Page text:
ConserFest for Conservation
If you're looking for something fun to do that also supports the Block Island environment, then ConserFest is for you. It's two days of music all across the island and all the proceeds go to nature conservation efforts.
The idea of ConserFest came about in 2007. Board of Directors President Cameron Greenlee says he wanted to get a younger generation involved in land conservation on Block Island. He describes the island as a beacon for what conservation can do on both a large and small scale, but says that more can always be done.
Justin Lewis, also involved in conservation, was interested in the project as well. He spoke with his father, David Lewis, a founding member of the Land Trust. "He said 'Don't do anything unless you set your mind to it'," said Greenlee. "That was the best advice."
From idea to reality in 2008
With that in mind, ConserFest went from an idea to a reality. The first ConserFest was held in 2008 and the event has grown exponentially since then. Every year it's bigger and gets more attention. "You know the effect when non-Block Islanders are reaching out and are interested," said Greenlee.
Since its inception, the money from ConserFest has gone to the Block Island Conservancy (BIC). In fact, the organization sponsored the project up until this year. Greenlee credits BIC as the inspiration behind ConserFest. The money raised from the event has gone to efforts to resist the Champlin's Marina expansion, the Adrian Mitchell campaign, and the Solvikan property. In 2013, they won the Bayberry Wreath Award for their work.
Broadening its mission
"BIC has been our reason to exist," said Greenlee.
This year will be a little different because ConserFest has become its own non-profit organization. They will still be working with and supporting some BIC projects, but they will also explore other avenues and interests. Greenlee described it as breaking away from mom and dad in order to take the organization one step further. He also noted that BIC had its hands full and that it made more sense to pursue more independent options.
Some causes being discussed by the ConserFest Board of Directors are on Block Island, such as the Mary D Fund, the Committee for the Great Salt Pond's efforts, and the Nature Conservancy. However, they're also looking at some broader causes like the Rhode Island Audubon's "Save the Bay" project that would affect Block Island as well.
New features this year
This year brings some other exciting new things to ConserFest. Between 20 and 30 bands will be playing. Most are new to the event, though there are a few that have played there before. While the organizers say they don't usually repeat acts, these have been good enough to merit a second listen.
Of course, it's always important to get new bands in as well. Perhaps most exciting is Kiwi, a new reggae headliner out of the New York/New Jersey area. Other acts include Virginia Dare, Jeff Cowles, the Young Guns, the Kelly Walsh Band, Homeslice (returning after many years away), Pressure Cooker, Chachi and the International Players, and Block Island School students under the direction of "the great Megan Hennessy." About 90 percent of the musicians donate their time. Their food, accommodations, and travel expenses are donated.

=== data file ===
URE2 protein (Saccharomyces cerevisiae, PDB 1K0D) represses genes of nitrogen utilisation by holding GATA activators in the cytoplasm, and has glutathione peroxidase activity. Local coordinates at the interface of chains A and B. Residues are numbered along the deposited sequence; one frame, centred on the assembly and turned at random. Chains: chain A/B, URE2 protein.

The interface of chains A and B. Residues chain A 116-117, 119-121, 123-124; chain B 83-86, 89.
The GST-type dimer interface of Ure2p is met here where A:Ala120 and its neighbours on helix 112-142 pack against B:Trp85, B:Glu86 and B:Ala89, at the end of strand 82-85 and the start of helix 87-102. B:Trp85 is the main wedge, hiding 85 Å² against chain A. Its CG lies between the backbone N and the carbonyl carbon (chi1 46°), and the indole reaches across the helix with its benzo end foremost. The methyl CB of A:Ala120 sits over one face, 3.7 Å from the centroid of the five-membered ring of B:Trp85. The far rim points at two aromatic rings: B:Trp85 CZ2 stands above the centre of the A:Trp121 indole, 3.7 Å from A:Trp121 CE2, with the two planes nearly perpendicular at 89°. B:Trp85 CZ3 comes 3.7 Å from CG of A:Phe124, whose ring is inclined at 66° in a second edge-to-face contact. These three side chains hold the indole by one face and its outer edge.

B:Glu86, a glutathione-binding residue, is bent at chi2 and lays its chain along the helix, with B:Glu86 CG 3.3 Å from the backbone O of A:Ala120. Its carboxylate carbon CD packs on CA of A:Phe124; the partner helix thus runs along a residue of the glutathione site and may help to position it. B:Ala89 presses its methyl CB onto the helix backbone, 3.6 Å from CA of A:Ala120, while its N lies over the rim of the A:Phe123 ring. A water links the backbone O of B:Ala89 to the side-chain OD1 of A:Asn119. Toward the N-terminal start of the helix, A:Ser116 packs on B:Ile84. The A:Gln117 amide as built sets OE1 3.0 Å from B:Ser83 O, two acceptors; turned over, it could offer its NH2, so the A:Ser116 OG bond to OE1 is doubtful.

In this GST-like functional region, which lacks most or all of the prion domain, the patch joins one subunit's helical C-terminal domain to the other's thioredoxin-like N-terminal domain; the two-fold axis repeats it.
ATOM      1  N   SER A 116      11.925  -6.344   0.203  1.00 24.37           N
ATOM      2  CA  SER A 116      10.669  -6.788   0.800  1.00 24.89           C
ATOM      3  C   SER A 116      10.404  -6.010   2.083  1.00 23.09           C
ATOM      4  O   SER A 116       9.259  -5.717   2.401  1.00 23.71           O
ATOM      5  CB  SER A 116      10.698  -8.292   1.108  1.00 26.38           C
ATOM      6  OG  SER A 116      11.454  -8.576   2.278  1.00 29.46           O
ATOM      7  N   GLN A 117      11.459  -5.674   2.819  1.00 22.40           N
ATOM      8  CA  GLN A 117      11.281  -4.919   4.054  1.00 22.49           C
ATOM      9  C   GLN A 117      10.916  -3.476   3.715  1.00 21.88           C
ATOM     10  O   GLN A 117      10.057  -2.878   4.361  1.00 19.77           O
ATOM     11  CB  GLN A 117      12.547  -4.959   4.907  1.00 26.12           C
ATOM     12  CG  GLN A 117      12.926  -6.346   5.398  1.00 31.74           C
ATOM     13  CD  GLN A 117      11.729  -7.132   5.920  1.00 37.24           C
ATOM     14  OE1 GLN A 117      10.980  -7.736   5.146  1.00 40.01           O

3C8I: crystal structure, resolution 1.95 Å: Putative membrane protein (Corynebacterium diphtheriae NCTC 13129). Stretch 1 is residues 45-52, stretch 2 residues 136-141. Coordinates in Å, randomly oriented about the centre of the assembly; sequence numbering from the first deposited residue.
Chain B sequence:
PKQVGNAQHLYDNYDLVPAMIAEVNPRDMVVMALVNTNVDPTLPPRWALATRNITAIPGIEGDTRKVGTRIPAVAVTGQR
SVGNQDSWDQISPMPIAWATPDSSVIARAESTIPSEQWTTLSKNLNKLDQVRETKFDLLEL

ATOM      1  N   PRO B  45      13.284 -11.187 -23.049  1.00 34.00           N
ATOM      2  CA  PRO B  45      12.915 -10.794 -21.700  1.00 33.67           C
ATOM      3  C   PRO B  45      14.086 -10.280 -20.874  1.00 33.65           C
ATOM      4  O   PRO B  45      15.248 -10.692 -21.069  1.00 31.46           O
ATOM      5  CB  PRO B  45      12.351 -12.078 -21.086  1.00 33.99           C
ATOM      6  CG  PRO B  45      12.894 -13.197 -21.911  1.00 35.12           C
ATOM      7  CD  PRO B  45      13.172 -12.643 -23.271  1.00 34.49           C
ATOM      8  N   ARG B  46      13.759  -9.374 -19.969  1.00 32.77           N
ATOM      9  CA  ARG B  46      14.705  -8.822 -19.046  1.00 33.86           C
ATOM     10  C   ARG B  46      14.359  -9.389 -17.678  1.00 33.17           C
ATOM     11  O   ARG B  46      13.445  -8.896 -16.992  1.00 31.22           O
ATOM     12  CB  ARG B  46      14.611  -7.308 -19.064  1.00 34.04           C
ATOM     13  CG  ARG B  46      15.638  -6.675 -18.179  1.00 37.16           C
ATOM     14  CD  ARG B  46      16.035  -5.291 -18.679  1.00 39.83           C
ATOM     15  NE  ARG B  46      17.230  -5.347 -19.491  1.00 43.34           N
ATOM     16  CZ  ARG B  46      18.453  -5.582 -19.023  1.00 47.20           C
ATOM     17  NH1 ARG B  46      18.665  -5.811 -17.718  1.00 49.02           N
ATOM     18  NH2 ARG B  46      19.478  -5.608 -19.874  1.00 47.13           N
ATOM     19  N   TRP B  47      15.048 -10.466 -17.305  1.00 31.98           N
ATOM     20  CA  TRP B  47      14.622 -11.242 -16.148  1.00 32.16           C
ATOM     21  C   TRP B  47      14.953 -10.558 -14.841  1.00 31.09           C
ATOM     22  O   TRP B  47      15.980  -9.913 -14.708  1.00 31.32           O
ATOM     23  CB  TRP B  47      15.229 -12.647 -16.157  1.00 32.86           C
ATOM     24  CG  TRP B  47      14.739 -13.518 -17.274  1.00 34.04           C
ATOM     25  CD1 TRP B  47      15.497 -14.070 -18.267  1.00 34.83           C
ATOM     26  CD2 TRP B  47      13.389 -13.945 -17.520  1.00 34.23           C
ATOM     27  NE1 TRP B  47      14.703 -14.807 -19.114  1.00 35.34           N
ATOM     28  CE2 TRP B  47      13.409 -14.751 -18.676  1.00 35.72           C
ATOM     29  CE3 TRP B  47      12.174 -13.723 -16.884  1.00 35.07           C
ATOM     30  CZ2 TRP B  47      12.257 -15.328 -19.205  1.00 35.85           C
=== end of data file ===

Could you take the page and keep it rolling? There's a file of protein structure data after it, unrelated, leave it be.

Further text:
"It's great to hear feedback from the musicians about the community," Greenlee said. He recounted a story of visiting one group of musicians and finding them sitting with their host in his orchard eating freshly picked fruit. "They thought that was great," he said.
Greenlee added that it was "an amazing amount of accommodations that needed to be found for the musicians" but finding them and organizing all the musicians always proves interesting.
New source of revenues
Also this year the event has partnered with Revival Brewing Company out of Providence, RI. Sean Larkin, the company's master brewer, has created "Night Swim'ah," a beer specifically for ConserFest. It will be sold both on Block Island and on the mainland as well as during the event itself, and a portion of the proceeds will be donated to conservation. "We've had a three year partnership with them," said Vice President Tracy Finn. She also noted that this year's ConserFest logo was part of a collaboration between the two organizations.
Other money comes from merchandise, suggested donations, CDs, and art auctions. "Someone can go and buy a twenty dollar t-shirt and know that they're making a direct impact on the environment," said Greenlee.
Organizers hope to get ConserFest off on the right foot with its new non-profit status. Greenlee said he was looking to take on just the right amount in order to maintain the event at the current level and add to it. He said that since they already have a solid foundation, it should be easy to move forward and sustain the momentum.
A successful kickstarter campaign
Already this year, the ConserFest Kickstarter campaign met and exceeded its $5,000 goal, raising $7,000 instead. Local artists had donated work as incentives in the campaign. The money will be used to cover the setup costs and any extra will be put towards conservation donations raised over the course of the event.
Before ConserFest there will be a volunteer beach cleanup with Clean Ocean Access, a Newport-based company. They will also be cleaning up for Race Week and again after ConserFest ends. This helps to keep the spirit of the event going for as long as possible.
ConserFest begins on Saturday, August 1 with the pre-party at the Old Island Pub at 8 p.m. At 10 a.m. on Sunday morning, bands will play at the Town Beach pavilion. That evening at
4 p.m., the event moves to a dual venue at Captain Nick's and the Poor People's Pub, and at 9:30 p.m. music will be held at the Yellow Kittens.